So in a slow burn scenario, BBs can just let their gold leases mature. Indeed, the chart above shows that this is exactly what has been happening, with gold derivatives declining from 10,000t in 2000 to 2,500t today. If miner hedging is basically nil at the moment, what makes up the 2,500t and more importantly, how long is it lent out?
Obviously, part of those OCC figures would reflect Comex and other futures. But note the open interest in futures - there is hardly any volume outside the current contract. This indicates that most speculators are playing short term. As far as the OTC markets are concerned, note that GOFO rates are only quoted up to terms of 1 year. Again an indicator of where most of the volume is, in the short stuff. Finally, the Perth Mint's understanding of the extent of central bank leasing is that the majority, if not all, of it is for terms of one year or less.
The other significant part of the 2,500t figure would be lending to industry for inventory and consignment funding/hedging purposes. The WGC derivatives report estimated this at 1465t as at December 1999. Demand for gold is much higher today so, say, 2000t of gold tied up in refiners/mints/coin dealers (plus jewellery distribution and retailing) is highly realistic.
So my reading of the BB assets is that most of the short selling lending is very short term in nature and thus can mature quite quickly, in months. However, that which is lent to industry, even if terms are less than one year, are more ongoing in nature. While industry could liquidate inventory if lease rates rose (which they would if BBs were desperate for physical), that would not be overly quick, particularly as it would bump up against refinery capacity limitations and in any case, the industry needs a base amount of gold in process to function. So industry inventories can mostly be considered locked out in respect of meeting any BB-unallocated redemptions.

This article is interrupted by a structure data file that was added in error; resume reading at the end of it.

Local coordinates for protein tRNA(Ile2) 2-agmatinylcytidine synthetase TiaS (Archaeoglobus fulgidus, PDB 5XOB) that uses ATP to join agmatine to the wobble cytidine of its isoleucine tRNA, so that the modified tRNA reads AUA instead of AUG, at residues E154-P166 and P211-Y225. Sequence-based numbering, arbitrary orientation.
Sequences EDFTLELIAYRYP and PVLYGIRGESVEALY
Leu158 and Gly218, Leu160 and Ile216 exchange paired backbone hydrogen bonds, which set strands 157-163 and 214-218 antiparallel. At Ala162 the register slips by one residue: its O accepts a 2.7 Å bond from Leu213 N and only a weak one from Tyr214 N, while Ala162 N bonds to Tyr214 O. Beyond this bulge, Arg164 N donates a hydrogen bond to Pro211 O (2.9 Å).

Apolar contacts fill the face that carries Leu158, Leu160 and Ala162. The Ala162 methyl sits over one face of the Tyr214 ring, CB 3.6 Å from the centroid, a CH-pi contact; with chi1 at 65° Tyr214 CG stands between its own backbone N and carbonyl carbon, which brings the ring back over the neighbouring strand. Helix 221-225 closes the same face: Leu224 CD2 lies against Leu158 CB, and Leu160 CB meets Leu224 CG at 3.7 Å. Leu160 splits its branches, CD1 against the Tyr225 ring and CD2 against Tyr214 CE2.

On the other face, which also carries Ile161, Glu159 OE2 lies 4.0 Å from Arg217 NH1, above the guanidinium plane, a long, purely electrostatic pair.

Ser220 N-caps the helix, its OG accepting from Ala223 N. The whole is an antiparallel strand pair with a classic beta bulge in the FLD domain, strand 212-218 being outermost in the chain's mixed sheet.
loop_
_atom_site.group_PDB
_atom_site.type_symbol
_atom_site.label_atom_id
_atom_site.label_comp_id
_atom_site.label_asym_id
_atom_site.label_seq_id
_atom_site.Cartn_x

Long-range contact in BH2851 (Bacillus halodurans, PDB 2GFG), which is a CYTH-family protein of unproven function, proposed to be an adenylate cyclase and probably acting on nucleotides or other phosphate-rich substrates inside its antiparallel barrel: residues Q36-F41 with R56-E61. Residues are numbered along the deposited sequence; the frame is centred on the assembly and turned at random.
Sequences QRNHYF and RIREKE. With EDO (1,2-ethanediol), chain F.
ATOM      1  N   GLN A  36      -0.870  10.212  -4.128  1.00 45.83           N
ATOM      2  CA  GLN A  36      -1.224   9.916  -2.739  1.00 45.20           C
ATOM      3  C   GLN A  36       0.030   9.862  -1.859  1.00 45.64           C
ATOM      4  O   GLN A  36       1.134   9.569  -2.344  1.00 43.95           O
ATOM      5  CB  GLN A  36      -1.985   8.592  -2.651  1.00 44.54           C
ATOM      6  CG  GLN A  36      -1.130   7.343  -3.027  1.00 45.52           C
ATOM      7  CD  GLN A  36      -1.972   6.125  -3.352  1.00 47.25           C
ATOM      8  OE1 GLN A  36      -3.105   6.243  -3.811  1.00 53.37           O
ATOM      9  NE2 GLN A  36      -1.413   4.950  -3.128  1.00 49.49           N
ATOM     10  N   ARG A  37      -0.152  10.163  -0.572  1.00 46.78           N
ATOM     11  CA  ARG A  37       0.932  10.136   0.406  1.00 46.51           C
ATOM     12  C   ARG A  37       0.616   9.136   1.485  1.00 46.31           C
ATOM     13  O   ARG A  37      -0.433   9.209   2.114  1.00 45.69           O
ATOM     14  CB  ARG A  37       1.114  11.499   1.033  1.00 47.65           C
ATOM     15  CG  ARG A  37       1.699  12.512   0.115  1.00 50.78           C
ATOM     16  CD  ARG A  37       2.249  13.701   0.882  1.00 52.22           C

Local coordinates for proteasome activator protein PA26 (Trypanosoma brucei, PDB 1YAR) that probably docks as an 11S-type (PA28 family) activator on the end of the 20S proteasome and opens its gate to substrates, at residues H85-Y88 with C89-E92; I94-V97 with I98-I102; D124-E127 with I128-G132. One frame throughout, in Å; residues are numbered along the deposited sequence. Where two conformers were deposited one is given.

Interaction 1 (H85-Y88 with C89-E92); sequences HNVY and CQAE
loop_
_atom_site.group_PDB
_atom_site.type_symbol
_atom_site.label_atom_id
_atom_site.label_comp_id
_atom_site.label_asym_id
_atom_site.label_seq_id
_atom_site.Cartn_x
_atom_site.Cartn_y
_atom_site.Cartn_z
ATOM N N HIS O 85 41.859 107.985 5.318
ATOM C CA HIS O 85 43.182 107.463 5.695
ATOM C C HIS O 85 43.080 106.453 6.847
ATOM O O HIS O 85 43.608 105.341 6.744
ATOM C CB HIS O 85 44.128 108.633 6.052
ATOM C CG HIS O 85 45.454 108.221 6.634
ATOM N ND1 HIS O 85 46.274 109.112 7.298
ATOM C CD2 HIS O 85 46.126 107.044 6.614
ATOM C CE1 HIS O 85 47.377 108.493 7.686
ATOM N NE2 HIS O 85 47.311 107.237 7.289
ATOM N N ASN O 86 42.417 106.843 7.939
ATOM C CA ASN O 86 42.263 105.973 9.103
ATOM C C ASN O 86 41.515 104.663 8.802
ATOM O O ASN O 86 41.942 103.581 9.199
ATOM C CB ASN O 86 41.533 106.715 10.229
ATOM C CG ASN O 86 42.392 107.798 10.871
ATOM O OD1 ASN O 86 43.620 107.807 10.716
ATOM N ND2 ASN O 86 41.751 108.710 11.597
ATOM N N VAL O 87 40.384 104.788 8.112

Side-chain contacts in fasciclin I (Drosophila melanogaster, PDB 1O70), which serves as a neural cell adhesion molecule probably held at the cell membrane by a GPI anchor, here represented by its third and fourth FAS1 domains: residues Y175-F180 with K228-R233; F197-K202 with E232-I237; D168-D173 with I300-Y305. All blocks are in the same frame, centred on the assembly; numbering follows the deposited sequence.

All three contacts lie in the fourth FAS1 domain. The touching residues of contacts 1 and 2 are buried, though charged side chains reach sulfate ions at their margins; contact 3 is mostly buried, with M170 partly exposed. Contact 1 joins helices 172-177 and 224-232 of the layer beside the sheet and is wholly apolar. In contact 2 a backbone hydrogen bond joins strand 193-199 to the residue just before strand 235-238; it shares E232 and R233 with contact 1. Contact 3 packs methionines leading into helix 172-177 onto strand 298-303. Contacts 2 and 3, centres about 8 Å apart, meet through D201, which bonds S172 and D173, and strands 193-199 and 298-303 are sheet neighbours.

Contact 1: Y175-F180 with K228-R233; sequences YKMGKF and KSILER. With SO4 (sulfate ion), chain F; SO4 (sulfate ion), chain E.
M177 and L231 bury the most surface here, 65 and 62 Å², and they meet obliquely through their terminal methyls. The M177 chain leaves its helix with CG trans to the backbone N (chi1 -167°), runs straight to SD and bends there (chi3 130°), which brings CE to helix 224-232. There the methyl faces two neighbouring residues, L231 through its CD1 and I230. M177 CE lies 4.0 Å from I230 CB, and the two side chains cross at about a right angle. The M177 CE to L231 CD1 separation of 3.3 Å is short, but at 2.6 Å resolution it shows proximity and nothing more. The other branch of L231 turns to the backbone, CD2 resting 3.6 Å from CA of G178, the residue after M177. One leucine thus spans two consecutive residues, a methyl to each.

What the OCC chart does not tell us is the size of the unallocated pool and how much of it is backed by physical. In the WGC report, they estimate the total gold lending supply at 5,230t as at December 1999. Whether the OCC notional 10,000t would delta hedge down to 5,230t I don't know, but for our purposes whether the WGC estimate is understated is not as relevant as the estimate that only 520t of that lending came from non-central bank sources - 10%.
With the gold bull market there is no doubt that unallocated balances have increased but if this ratio of central bank to investor lenders then BBs don't have much risk of a run as private investor are only a small part of their borrowings and may be able to be met by repayments from their short term gold loans.
The other interesting data point is the red star in the chart above. That marks the date when BBs started to charge professional investors for holding unallocated. It is not coincidental I think that this happened after the amount of derivatives and mining hedging peaked and started to decline. I also coincides with the beginning of the gold bull market. Why would BBs start to charge a small fee on unallocated, thereby discouraging it? They would if they were facing two trends:
- A decline in the demand for borrowing gold, which means they don't need as much unallocated (particularly as they can get what they need from central banks).
- More investors starting to buy gold, of which some would be doing by holding unallocated.
The result of these two trends would be increasing amounts of physical gold that the BBs had to hold against their unallocated. If you had OCC derivatives declining by 7,500t but as the same time increasing unallocated balances, then there is no one to lend that unallocated to and the only way to cover it is to hold gold. This increases your costs and thus the need to start recovering some of that by fees. I would note that the fees are in basis points and quite small, so this whole thesis is speculative and possibly overstated. Nevertheless, beginning to charge for unallocated is an interesting data point that should be considered.
Now the picture painted so far is not one which leads to much chance of the BB system being caught out by a slow run. It is possible as well that BBs may be running a much higher amount of reserves against unallocated than many would consider possible. However, I think that this series of post has shown that the BB system is still quite vulnerable. We will discuss that further tomorrow and how central banks may respond to a gold run.